I didn’t pat myself on the back for being able to introduce myself to my classmates in Korean or tell my host mother that I like Korean food (read: I can handle my spice) because I know this is essentially the limit of my Korean. Things I learned in a classroom setting are useful in theory, but my survival Korean is lacking. The first night I had to look up “I’m thirsty” and “I’m full.” The very next day, I was scrambling for the words for “transfer,” “last bus/train.” Since learning how to talk about transportation in Korean, I feel decently comfortable telling my host sister where I’m going through text message. Ordering at restaurants or cafes is a completely different matter. There are times when the set phrases you’ve learned such as “(menu item) 주세요” (Please give me…) won’t cut it. You walk into a place you’ve never been before. You think you’re safe because you can read the menu. You’ve done your 저기요 (if it’s that kind of place). But then this happens:
Weak, weary and terrified foreigner: (menu item) 주세요
Waitress/waiter: kfdjgbvsdfhrbcoedjxd 드릴까요?
Weak, weary and terrified foreigner: ……
And then what do you do? Say yes? Ah, but then you find out it wasn’t a yes or no question. At this point, the waitress flails to try to help you understand, making gestures at the menu you don’t fully understand anyway. You just agree to whatever she pointed at first.
Sometimes this is a vocabulary problem: if you don’t know the word for “bone” for instance, ordering fried chicken might become somewhat of an awkward encounter. I thought it’d be just a (menu item) 주세요 type of situation, but then he answered with the dreaded “kfdjgbvsdfhrbcoedjxd 드릴까요?” It only took half a second for him to understand that I didn’t get what he said. He shifted his weight, looked away to remember any English word in his vocabulary he could use to help me understand. Eventually he said, “Bone? No bone?” and all was good. I felt quite sorry for him, though. Especially because the next group that walked in spoke absolutely no Korean, and insisted on repeating their order to him in progressively slower Chinese. At that time I wanted to learn how to navigate that kind of situation in Korean so I don’t make the waiter do the “Lord help me” face. I looked up the phrase for “to remove bones” and stored it in my phone.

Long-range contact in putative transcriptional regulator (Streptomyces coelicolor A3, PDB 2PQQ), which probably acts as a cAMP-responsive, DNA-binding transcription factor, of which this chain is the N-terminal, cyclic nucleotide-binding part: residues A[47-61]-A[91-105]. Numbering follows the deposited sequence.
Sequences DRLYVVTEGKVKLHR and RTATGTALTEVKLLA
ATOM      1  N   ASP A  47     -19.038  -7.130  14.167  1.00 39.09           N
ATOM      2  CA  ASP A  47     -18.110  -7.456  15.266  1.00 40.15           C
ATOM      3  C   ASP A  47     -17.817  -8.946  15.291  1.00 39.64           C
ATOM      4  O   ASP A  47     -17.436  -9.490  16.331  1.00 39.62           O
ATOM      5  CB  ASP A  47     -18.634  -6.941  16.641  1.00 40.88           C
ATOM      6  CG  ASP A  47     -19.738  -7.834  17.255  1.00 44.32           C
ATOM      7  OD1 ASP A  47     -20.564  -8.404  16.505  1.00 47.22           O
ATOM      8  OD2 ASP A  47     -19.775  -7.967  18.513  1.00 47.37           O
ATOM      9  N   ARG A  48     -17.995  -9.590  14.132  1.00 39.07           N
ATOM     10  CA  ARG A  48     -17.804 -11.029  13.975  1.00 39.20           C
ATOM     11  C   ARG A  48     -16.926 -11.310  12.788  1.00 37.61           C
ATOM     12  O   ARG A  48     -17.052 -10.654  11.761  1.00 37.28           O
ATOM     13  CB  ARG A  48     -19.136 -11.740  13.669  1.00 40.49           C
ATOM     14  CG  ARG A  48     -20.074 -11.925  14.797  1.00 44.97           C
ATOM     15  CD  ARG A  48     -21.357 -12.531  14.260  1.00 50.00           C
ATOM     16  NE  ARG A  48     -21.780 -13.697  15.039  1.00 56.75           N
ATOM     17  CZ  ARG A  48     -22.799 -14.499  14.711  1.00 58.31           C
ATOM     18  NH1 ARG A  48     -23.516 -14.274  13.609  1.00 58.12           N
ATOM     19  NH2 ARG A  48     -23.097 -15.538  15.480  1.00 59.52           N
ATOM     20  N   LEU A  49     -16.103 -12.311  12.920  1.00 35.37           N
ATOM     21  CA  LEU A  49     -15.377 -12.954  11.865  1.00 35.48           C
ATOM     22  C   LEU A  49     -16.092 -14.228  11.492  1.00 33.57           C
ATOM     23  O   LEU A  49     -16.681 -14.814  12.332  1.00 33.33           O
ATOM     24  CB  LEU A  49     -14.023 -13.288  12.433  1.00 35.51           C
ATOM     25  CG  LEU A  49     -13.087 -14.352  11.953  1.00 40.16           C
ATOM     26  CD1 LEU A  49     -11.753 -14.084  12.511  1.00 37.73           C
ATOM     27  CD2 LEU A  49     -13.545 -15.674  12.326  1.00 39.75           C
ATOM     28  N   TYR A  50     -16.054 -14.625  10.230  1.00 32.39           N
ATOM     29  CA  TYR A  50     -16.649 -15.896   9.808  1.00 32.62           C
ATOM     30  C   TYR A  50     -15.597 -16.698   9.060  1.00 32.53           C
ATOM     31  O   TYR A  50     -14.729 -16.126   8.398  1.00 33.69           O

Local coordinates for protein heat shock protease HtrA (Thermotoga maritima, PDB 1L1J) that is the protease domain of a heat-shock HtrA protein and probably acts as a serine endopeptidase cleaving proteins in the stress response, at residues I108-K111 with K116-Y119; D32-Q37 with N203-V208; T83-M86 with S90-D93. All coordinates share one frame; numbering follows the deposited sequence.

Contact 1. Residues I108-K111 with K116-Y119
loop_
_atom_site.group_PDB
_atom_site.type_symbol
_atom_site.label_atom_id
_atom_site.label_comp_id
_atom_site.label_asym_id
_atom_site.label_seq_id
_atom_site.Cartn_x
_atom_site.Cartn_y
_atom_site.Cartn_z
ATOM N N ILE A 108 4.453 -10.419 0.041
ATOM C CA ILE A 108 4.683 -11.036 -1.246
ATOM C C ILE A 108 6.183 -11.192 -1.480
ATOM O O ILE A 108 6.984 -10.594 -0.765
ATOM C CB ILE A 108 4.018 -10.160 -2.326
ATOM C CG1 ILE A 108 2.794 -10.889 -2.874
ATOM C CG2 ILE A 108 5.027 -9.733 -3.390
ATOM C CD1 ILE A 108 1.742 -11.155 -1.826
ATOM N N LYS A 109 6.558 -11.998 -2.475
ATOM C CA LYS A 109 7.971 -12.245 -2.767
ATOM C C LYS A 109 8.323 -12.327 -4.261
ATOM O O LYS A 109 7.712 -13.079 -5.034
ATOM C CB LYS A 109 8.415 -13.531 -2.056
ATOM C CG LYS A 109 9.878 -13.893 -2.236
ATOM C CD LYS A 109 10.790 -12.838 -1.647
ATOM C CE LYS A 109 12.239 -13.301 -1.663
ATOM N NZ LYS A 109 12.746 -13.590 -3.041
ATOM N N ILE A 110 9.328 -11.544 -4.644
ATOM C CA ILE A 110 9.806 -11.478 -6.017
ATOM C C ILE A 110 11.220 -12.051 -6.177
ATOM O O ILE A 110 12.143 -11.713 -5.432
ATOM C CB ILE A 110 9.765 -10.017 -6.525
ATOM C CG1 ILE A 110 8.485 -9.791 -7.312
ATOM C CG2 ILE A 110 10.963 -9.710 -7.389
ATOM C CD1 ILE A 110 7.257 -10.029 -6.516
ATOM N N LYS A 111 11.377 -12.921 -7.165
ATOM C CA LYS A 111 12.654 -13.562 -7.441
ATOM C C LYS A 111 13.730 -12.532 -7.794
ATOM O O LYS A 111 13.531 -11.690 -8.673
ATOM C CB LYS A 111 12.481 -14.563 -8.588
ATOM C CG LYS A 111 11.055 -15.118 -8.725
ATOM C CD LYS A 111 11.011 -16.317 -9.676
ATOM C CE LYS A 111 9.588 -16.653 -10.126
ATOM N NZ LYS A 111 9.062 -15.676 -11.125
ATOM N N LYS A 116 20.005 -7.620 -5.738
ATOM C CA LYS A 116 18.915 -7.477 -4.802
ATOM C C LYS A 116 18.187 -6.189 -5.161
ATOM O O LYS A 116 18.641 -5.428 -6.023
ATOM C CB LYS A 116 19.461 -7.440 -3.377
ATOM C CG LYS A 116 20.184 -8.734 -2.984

But guess what? It happened again. And again. I wondered, “Did I look up the wrong term? How do I not get this?” It’s not that I didn’t know, but the phrase was being said too quickly for me to catch it. Additionally, the way I (as the language learner) would read the written phrase is different from the native pronunciation (thanks consonant assimilation). These things in conjunction with each other make anything a native speaker says sound like complete gibberish to me, even if it’s something simple like, “뭐 타고 왔어?”
I had an inkling that listening comprehension would be something to prioritize if my Korean was going to improve, so I was adamant about attending Sogang University language program during my time here. It has the reputation of being the best program for improving conversational Korean (even students at other Korean language programs think so). The first hour of class is technically a writing class, but we always discuss our responses with our classmates before writing them down. The next two hours of class are dedicated completely to speaking and conversation: practicing the conversations in the textbook, role playing, using real life (kind of) situations. The last hour is a listening/reading class where we listen to the CD and/or read some text and answer some questions about what the material. In my opinion, the real listening comprehension exercise comes from trying to understand whatever the teacher says. My teacher talks at lightning speed (which is most likely slightly slower that natural speed) without checking to make sure we all understood. There’s always one or two people in class who can speak Korean way better than everyone else, so this creates a situation in which the teacher doesn’t have to slow down because someone gets it. It’s just my luck the golden ones don’t speak the same native language as I do. I just play follow the leader.
After a week and a half, I’ve started to catch on to what the teachers are saying because they essentially say the same thing from day to day, unless they decide to tell a story (in which case, I simply laugh in the appropriate places). Being constantly bombarded with Korean and hearing the textbook conversations come to life is starting to help a little. If I can get the gist of it the first time, the second time around, I can listen more carefully for the vocabulary I’m unfamiliar with. Right now this progress is limited to the very stable classroom environment, where the Korean is almost predictable. I still can’t quite parse what my host parents say, but I’m starting to get the gist of what they mean using context and body language. Until I get better at parsing Korean, this is the method I’ll have to use.